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ESE Ph.D. Thesis Defense: “Extracting Generalizable Hierarchical Patterns of Functional Connectivity in the Brain”
April 19 at 3:00 PM - 5:00 PM
The study of the functional organization of the human brain using resting-state functional MRI (rsfMRI) has been of significant interest in cognitive neuroscience for over two decades. The functional organization is characterized by patterns that are believed to be hierarchical in nature. From a clinical context, studying these patterns has become important for understanding various disorders such as Major Depressive Disorder, Autism, Schizophrenia, etc. However, extraction of these interpretable patterns might face challenges in multi-site rsfMRI studies due to variability introduced due to confounding variability introduced by different sites and scanners. This can reduce the predictive power and reproducibility of the patterns, affecting the confidence in using these patterns as biomarkers for assessing and predicting disease. In this thesis, we focus on the problem of robustly extracting hierarchical patterns that can be used as biomarkers for diseases.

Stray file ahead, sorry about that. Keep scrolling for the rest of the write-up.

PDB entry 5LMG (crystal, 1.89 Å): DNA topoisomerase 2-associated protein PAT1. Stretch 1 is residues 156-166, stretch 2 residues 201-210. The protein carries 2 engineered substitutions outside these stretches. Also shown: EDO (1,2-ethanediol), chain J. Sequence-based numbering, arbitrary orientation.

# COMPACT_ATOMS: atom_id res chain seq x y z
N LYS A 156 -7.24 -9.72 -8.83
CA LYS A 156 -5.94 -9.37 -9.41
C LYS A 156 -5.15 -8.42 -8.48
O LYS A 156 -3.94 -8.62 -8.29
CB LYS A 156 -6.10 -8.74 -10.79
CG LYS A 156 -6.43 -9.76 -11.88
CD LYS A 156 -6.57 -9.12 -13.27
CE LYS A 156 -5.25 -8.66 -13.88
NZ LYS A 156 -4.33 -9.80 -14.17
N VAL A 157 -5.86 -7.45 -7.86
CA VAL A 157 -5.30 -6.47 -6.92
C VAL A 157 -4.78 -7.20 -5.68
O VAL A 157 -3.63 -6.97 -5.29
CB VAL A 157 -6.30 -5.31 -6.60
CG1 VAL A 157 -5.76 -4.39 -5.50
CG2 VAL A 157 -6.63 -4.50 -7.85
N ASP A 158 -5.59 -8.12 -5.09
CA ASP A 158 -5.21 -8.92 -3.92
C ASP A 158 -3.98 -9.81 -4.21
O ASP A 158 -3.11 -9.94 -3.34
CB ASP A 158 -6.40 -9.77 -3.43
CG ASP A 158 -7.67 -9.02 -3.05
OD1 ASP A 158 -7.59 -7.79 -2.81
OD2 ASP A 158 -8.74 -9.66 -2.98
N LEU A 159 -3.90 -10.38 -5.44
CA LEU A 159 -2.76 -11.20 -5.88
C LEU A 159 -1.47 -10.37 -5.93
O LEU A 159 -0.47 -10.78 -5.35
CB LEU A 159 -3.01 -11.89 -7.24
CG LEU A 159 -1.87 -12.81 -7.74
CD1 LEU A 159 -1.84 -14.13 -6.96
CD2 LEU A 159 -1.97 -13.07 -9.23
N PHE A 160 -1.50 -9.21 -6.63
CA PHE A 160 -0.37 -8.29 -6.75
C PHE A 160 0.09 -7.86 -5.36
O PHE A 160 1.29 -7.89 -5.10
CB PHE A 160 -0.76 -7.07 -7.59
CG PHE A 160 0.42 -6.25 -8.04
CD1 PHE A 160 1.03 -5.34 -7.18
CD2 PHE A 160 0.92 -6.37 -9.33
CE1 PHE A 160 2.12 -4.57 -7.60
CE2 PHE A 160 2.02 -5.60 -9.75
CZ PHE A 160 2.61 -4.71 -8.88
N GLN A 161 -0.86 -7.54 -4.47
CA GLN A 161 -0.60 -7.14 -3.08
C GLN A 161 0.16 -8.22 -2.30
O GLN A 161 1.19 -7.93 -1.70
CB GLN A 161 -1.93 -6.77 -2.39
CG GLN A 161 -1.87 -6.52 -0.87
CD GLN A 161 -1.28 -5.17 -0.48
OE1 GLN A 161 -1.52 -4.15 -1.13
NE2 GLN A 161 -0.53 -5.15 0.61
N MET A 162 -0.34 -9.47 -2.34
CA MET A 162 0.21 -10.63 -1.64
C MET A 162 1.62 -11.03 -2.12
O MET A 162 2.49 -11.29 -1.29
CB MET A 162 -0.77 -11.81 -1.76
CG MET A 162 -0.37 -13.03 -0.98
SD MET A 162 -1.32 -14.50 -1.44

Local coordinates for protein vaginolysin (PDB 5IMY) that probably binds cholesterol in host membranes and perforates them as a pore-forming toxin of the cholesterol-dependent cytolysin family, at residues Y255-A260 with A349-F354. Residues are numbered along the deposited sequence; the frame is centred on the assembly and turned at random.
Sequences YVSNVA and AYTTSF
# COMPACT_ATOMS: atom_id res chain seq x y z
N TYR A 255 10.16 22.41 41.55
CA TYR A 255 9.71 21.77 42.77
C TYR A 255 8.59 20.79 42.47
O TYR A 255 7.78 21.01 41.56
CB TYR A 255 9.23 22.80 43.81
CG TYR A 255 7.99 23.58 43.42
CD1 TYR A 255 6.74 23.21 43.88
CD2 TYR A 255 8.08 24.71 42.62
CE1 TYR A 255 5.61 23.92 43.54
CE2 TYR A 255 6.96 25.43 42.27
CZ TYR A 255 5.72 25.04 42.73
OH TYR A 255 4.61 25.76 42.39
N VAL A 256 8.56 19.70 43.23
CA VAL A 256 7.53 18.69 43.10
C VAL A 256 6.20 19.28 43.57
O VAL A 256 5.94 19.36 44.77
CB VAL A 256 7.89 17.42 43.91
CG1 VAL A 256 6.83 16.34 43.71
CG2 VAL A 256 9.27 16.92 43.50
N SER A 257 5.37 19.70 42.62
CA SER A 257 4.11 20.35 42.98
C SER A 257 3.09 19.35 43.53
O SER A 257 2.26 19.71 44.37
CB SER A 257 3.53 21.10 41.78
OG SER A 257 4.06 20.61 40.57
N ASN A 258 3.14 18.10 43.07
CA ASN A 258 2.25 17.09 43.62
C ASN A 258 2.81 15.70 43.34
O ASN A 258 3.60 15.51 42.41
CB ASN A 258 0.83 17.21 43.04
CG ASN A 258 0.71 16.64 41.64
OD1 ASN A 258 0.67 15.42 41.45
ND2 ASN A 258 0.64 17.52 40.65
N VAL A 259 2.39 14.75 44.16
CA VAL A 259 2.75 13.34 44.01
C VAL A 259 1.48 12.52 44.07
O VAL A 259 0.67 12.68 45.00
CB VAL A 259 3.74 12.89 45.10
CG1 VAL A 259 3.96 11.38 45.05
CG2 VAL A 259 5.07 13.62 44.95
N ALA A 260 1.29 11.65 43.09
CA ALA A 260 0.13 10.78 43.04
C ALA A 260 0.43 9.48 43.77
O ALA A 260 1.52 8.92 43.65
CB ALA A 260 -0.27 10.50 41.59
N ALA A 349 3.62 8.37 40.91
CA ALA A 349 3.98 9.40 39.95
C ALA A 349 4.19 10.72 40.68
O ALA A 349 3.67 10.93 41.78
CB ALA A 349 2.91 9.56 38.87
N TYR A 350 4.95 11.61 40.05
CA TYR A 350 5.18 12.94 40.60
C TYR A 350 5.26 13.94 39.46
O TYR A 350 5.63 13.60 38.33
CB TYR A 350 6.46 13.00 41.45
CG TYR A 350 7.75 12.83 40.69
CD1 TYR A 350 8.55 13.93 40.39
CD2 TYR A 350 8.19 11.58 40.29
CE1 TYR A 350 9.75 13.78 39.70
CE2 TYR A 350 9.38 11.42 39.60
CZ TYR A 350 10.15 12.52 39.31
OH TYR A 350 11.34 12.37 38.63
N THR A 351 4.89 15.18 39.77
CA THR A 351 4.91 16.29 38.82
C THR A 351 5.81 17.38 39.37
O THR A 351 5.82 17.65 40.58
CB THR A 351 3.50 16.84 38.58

We propose a matrix factorization based method to extract interpretable hierarchical decomposition of the rsfRMI data. We couple the method with adversarial learning to improve inter-site robustness in multi-site studies, removing non-biological variability that can result in less interpretable and discriminative biomarkers. Finally, a generative-discriminative model is built on top of the proposed framework to extract robust patterns/biomarkers characterizing Major Depressive Disorder.
Results on large multi-site rsfMRI studies show the effectiveness of our method in uncovering reproducible connectivity patterns across individuals with high predictive power while maintaining clinical interpretability. Our framework robustly identiﬁes brain patterns characterizing MDD and provides an understanding of the manifestation of the disorder from a functional networks perspective which can be crucial for effective diagnosis, treatment and prevention. The results demonstrate the method’s utility and facilitate a broader understanding of the human brain from a functional perspective.
Dushyant is a Ph.D. candidate in the Department of Electrical and Systems Engineering. His research interests lie at the intersection of matrix factorization and optimization applied to neuroimaging data. He has developed novel machine learning algorithms that extract robust interpretable patterns in the human brain using functional neuroimaging scans. Prior to joining Penn, he obtained a bachelor’s degree and a master’s degree in Electrical Engineering from the Indian Institute of Technology, Delhi.